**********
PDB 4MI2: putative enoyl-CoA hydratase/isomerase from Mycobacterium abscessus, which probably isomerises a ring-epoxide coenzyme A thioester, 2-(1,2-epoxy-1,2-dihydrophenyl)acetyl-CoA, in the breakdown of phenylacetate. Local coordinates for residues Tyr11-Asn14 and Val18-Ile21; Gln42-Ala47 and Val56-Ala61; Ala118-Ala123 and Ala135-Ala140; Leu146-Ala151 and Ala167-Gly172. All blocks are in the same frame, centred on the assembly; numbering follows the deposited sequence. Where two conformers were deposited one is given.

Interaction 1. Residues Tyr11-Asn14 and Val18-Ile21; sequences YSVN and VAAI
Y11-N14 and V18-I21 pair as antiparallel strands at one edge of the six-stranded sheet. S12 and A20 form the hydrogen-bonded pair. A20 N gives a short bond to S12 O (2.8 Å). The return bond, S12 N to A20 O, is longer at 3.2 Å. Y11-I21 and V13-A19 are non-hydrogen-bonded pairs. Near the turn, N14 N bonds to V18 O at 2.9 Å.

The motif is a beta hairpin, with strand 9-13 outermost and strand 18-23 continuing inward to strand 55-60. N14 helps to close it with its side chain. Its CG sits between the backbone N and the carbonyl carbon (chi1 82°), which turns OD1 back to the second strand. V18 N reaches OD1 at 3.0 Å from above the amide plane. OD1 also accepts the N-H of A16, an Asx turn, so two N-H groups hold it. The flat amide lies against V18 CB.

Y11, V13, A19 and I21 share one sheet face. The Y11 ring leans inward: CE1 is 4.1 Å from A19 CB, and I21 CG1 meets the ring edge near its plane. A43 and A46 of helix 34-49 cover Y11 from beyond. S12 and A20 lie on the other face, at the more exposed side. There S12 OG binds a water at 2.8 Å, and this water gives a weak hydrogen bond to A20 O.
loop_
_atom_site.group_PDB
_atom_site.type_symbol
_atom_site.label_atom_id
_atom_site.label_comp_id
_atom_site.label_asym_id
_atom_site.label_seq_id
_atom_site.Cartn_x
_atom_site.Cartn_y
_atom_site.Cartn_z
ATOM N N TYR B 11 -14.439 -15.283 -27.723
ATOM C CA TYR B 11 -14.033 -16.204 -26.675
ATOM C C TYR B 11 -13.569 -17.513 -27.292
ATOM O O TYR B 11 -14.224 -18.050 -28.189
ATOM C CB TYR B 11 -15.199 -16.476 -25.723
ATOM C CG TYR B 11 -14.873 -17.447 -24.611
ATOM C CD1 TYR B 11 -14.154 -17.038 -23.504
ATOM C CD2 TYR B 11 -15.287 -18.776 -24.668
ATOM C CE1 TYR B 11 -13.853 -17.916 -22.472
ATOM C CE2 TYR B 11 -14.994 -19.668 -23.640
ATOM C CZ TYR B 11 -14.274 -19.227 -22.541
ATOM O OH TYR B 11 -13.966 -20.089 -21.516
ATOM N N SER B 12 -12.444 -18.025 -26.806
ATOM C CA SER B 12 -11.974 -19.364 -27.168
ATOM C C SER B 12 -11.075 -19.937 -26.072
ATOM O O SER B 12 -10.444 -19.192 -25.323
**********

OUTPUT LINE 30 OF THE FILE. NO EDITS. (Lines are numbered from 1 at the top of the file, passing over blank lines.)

ATOM C C SER B 12 -11.075 -19.937 -26.072